Well, I have my first client in my new casual web development business. A friend of mine referred one of his previous clients to me and so now I’ve taken over. He’s an alternative health practitioner in Saskatoon. I have a pretty skeptical attitude about things like homeopathy, iridology, Ayurveda, acupuncture, magnet therapy, astrology, herbalism and naturopathy. That’s not to say I outright deny all benefits of following these treatment modalities, it’s just that I’m way more convinced by the scientific method when it comes down to demonstrating efficacy. Homeopathy and astrology in particular are so far fetched I doubt there will ever be empirical evidence to support them. (Note: in true pretentious asshole fashion I’ve linked each pseudoscience to statements criticizing them.)
I don’t want to start an emotional debate about alternative health philosophies. I’m also not claiming to be a fountain of unquestionable knowledge. I think you should look at some (preferably objective) viewpoints and seriously criticize them, and look for holes that can’t be filled. Start by digging around in the skeptical community, who pride themselves in critical thinking. Skeptics can be persuaded to change their minds, it’s just that they can actually decide what it would take to convince them, whereas “true believers” are pathologically averted to losing their grip on their own pre-established beliefs.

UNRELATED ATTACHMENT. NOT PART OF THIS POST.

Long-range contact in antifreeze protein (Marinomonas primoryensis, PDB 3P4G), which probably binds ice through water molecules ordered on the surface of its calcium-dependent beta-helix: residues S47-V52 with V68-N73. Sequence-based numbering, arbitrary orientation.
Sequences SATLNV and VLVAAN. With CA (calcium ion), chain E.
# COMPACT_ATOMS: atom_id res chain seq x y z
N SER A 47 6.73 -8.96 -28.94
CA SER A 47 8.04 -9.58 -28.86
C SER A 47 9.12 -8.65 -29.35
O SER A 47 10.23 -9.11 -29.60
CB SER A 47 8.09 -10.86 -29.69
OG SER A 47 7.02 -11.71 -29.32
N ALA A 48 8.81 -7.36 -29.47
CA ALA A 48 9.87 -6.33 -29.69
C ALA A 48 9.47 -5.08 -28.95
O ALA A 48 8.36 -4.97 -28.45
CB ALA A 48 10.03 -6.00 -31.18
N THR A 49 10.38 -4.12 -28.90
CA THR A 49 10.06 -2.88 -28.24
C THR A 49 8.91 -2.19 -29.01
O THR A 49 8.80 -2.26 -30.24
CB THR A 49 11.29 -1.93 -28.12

Recommended critical thinking podcasts: Skeptic’s Guide 5×5, The Skeptic’s Guide to the Universe, and Skeptoid.
Nonetheless, getting my hands on HTML again is kind of fun, and this is a paid job. Considering I’m not employed full time, this is nice for me. I’ll just have to be professional and non-judgemental if I want to take this seriously. I can separate my feelings from my work, so this should be fine.
Originally published at Devvyn.com. You can comment here or there.